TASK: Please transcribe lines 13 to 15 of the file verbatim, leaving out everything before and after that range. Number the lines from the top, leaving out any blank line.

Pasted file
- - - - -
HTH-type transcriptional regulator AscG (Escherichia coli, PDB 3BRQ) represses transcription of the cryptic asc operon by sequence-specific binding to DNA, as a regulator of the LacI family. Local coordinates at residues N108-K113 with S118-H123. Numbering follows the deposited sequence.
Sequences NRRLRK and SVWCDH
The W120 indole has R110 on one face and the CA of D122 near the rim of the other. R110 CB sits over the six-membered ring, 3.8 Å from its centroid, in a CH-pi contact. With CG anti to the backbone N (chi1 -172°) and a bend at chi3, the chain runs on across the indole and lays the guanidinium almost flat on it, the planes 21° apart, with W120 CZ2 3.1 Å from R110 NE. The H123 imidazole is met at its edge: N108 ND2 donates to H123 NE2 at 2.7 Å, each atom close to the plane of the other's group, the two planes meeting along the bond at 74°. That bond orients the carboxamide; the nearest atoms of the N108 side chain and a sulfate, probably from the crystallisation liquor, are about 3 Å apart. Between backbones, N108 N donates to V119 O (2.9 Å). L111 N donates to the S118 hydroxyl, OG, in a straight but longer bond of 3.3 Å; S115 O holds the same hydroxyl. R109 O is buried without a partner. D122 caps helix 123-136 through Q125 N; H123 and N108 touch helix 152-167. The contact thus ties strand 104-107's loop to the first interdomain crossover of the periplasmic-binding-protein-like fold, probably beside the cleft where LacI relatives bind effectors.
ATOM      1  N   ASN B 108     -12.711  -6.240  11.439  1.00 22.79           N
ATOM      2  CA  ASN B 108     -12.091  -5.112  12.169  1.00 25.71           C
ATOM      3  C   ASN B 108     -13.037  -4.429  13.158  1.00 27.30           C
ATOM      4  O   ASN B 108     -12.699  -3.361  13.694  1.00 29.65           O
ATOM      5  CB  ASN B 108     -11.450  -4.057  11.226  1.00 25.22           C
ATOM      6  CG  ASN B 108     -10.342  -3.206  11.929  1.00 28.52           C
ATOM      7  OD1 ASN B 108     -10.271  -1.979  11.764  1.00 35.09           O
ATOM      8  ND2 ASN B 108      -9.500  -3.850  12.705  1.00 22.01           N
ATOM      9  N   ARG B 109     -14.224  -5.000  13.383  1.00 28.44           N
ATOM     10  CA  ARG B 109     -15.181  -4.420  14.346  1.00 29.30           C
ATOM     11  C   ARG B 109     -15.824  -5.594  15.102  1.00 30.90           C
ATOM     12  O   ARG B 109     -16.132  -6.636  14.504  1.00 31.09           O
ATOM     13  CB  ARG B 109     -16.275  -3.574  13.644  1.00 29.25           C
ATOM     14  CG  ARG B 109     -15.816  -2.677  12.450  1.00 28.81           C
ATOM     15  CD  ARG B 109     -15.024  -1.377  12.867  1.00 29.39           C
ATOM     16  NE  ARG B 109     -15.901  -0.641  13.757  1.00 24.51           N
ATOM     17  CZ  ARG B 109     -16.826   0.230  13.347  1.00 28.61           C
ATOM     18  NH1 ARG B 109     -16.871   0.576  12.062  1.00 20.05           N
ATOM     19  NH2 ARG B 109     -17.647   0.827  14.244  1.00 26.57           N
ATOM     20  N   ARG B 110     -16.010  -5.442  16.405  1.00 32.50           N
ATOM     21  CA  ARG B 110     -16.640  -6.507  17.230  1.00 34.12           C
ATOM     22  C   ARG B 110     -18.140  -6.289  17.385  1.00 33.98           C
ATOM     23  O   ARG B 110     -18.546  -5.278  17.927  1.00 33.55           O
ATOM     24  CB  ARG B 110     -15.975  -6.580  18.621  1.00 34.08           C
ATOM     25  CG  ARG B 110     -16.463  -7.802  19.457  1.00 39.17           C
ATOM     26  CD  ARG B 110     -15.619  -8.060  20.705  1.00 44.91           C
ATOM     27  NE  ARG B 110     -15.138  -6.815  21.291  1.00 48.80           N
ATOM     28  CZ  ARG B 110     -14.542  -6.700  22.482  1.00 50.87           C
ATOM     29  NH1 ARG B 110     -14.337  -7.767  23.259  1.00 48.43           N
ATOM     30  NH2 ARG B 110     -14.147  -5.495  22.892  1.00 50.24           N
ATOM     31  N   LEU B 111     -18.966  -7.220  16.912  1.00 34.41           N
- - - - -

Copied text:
ATOM     10  CA  ARG B 109     -15.181  -4.420  14.346  1.00 29.30           C
ATOM     11  C   ARG B 109     -15.824  -5.594  15.102  1.00 30.90           C
ATOM     12  O   ARG B 109     -16.132  -6.636  14.504  1.00 31.09           O